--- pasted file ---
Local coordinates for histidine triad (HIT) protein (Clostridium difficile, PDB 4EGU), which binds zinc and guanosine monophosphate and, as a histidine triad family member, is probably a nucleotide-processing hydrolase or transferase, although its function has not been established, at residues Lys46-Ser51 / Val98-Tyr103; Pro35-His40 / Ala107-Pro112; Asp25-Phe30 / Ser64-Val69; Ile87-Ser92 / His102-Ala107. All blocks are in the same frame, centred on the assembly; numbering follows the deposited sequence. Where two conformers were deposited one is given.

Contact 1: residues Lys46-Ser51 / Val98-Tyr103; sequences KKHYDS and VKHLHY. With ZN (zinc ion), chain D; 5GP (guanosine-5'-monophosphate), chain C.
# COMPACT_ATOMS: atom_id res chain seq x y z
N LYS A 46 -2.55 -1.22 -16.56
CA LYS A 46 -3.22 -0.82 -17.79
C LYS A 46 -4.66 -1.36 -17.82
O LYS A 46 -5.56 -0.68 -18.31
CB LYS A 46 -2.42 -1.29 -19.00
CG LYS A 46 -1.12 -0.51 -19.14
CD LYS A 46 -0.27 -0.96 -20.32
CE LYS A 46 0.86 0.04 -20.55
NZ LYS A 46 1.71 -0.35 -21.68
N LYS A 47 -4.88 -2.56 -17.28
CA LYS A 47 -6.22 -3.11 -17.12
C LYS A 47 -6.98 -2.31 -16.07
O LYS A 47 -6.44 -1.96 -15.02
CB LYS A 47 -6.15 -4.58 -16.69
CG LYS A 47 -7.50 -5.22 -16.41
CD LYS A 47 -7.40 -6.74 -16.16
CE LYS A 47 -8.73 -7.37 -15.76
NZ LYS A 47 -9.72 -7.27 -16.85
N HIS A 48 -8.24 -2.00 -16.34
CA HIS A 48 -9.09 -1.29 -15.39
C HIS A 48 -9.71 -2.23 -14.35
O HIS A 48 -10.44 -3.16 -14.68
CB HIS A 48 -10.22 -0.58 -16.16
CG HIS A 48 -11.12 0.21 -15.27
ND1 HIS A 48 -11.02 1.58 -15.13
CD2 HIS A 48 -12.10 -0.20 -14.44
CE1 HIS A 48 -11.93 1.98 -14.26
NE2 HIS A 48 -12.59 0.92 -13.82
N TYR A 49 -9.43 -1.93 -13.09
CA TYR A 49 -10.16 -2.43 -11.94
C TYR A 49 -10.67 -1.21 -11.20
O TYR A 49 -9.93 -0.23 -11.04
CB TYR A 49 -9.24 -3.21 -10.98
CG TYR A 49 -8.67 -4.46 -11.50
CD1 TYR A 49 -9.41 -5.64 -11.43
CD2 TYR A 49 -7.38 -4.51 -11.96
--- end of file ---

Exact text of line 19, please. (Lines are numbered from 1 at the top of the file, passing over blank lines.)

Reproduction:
CD LYS A 47 -7.40 -6.74 -16.16